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Old 07-30-2008, 07:42 PM   #1
joejoe1881
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I started kegging before the summer to save some time and space. Bottling was just taking too long and having hundreds of bottles around was becoming a problem.

I kegged three beers and put them on tap, a Sam Adams winter lager clone, a belgian wit and a Kolsch. With the Belgian I made 6 gallons and bottled 1 gallon to give away. I cracked open a bottle of the Belgian the other day and was surprised at how much better the beer tasted. The Orange was much more pronounced in the aroma and taste, and the bottled beer had much better spiciness. I also thought the overall bitterness was closer to what I wanted.

My question is has anyone else noticed this with beers they've kegged and bottled? If this is generally the case it may make me go back to bottling. Why spend so much time brewing if I'm not getting the best results.



 
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Old 07-30-2008, 07:45 PM   #2
Yooper
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The only thing between kegging and bottling is the size- kegs are basically just big bottles. Maybe you aged the bottles at room temperature during bottling conditioning, and forgot to age the keg before chilling and carbonating? Or if the keg is overcarbed, especially early, that carbonic acid "bite" might still be present. Otherwise, I can't imagine the difference.


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Old 07-30-2008, 07:48 PM   #3
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Quote:
Originally Posted by YooperBrew View Post
Or if the keg is overcarbed, especially early, that carbonic acid "bite" might still be present.
Please expand on this.

 
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Old 07-30-2008, 09:58 PM   #4
joejoe1881
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Quote:
Originally Posted by YooperBrew View Post
The only thing between kegging and bottling is the size- kegs are basically just big bottles. Maybe you aged the bottles at room temperature during bottling conditioning, and forgot to age the keg before chilling and carbonating? Or if the keg is overcarbed, especially early, that carbonic acid "bite" might still be present. Otherwise, I can't imagine the difference.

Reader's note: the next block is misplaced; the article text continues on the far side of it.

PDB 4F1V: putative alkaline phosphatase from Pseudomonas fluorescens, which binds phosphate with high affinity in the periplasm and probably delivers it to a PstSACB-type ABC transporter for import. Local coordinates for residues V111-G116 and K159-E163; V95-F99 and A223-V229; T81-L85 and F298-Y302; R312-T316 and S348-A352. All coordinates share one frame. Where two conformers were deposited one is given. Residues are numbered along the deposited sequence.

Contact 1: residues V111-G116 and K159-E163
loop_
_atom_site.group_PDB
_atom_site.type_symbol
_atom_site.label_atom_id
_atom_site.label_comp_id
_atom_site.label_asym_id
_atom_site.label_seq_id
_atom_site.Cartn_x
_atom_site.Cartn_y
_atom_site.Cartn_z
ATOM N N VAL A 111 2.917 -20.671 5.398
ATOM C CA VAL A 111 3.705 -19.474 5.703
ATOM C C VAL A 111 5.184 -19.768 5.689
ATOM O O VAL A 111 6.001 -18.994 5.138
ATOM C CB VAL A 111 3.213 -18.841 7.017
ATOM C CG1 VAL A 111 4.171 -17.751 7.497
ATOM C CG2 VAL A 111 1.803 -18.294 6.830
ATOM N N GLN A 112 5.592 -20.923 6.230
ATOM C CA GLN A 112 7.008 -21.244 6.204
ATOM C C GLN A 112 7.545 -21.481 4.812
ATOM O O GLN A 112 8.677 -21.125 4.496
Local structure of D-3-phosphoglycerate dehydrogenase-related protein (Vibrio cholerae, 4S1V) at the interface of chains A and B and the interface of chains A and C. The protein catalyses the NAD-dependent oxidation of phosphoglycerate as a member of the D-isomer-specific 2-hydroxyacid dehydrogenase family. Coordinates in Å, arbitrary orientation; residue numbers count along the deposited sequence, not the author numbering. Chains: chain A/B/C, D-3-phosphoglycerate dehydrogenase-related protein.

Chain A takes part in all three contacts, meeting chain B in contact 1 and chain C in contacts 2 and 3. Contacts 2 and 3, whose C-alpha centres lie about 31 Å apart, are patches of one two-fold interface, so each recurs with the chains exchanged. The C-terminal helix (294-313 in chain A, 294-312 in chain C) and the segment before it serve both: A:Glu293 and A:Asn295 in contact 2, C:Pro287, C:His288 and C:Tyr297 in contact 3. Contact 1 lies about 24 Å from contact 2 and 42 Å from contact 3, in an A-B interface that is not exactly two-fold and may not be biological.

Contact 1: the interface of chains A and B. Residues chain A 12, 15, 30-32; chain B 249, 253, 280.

Thanks for the reply. I did exactly what you said, threw the keg right in the kegerator while the bottles were at room temperature for 6+ weeks to carbonate. I didn't think this would make a huge difference since the beer was in a secondary carboy for over a month after fermentation was finished. I'll probably use sugar to carbonate my next keg and leave the keg and bottles side by side and then check to see how the beers taste. Thanks for the help.

 
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Old 07-30-2008, 10:22 PM   #5
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I have never noticed any difference..one thing I do love about kegging taste is I can dry hop in the keg and get much better aroma than in the bottle..but other than that they should be very close to the same..I do notice a slight difference in comercial bottle and draft beers but this could be how they age them as well..

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Old 07-30-2008, 11:53 PM   #6
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Quote:
Originally Posted by joejoe1881 View Post
Thanks for the reply. I did exactly what you said, threw the keg right in the kegerator while the bottles were at room temperature for 6+ weeks to carbonate. I didn't think this would make a huge difference since the beer was in a secondary carboy for over a month after fermentation was finished. I'll probably use sugar to carbonate my next keg and leave the keg and bottles side by side and then check to see how the beers taste. Thanks for the help.
Make sure you give the keg a shot of CO2 to purge oxigen from the headspace and to make sure that the lid seals properly. Some (most?) corny kegs will not seal properly just by putting the lid on. They need CO2 pressure to firmly close the lid.



 
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